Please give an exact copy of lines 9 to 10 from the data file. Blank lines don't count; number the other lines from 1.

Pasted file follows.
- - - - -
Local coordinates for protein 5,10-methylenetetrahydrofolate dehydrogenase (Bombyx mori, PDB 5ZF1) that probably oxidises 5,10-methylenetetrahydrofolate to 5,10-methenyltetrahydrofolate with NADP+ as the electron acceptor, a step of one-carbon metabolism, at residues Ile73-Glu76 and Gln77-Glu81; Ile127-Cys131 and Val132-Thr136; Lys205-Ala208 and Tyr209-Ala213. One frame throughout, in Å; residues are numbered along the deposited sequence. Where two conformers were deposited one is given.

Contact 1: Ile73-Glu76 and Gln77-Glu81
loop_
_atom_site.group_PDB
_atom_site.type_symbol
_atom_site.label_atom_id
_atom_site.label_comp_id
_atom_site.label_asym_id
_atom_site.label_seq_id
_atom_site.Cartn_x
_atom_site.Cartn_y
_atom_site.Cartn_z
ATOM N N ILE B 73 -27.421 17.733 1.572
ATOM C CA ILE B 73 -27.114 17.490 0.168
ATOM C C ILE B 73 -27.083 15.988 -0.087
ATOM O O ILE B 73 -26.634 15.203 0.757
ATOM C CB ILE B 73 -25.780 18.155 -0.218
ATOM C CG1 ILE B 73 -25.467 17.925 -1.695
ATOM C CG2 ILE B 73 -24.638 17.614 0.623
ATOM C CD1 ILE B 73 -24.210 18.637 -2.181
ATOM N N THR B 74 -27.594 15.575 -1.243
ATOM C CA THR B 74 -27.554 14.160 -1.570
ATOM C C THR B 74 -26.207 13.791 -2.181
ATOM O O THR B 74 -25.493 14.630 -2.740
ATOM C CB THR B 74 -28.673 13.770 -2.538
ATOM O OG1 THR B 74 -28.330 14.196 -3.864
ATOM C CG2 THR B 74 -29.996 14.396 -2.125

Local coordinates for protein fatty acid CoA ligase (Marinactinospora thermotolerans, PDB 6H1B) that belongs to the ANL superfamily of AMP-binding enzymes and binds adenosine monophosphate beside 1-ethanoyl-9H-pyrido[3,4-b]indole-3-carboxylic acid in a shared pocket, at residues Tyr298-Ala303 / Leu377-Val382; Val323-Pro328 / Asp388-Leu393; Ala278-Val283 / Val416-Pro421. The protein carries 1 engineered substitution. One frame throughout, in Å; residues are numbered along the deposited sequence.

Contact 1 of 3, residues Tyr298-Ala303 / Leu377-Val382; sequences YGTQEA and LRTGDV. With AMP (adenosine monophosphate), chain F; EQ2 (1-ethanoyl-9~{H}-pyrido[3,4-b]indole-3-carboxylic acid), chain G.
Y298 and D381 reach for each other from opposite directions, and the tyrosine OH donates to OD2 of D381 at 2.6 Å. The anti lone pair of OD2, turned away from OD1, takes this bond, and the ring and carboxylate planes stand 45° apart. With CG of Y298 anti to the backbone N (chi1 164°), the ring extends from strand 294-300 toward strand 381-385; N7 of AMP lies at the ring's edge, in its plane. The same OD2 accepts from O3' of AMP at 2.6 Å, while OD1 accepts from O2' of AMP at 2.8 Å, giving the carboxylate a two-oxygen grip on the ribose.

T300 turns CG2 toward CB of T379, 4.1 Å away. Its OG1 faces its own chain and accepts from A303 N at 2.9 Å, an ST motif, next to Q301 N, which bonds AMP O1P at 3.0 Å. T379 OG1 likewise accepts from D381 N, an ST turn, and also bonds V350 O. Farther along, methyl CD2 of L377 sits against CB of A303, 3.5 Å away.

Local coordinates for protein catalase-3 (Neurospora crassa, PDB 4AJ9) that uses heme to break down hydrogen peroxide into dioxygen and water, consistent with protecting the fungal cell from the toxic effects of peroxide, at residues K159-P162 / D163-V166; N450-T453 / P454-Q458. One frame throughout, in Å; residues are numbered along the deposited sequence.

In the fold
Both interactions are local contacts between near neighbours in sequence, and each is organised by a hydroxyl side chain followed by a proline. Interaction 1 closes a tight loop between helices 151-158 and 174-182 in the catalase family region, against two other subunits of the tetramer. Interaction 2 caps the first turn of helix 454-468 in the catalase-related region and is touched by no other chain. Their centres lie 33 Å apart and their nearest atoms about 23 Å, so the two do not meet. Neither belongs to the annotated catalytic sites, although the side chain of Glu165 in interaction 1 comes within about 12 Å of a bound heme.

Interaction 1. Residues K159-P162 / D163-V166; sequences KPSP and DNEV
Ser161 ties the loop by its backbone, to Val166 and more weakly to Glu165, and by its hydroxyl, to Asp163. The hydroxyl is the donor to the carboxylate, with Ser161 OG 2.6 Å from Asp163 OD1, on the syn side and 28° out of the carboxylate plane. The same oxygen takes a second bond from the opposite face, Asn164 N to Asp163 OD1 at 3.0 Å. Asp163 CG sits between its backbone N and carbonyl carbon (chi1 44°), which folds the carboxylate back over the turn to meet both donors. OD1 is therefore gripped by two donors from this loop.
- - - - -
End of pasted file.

_atom_site.label_seq_id
_atom_site.Cartn_x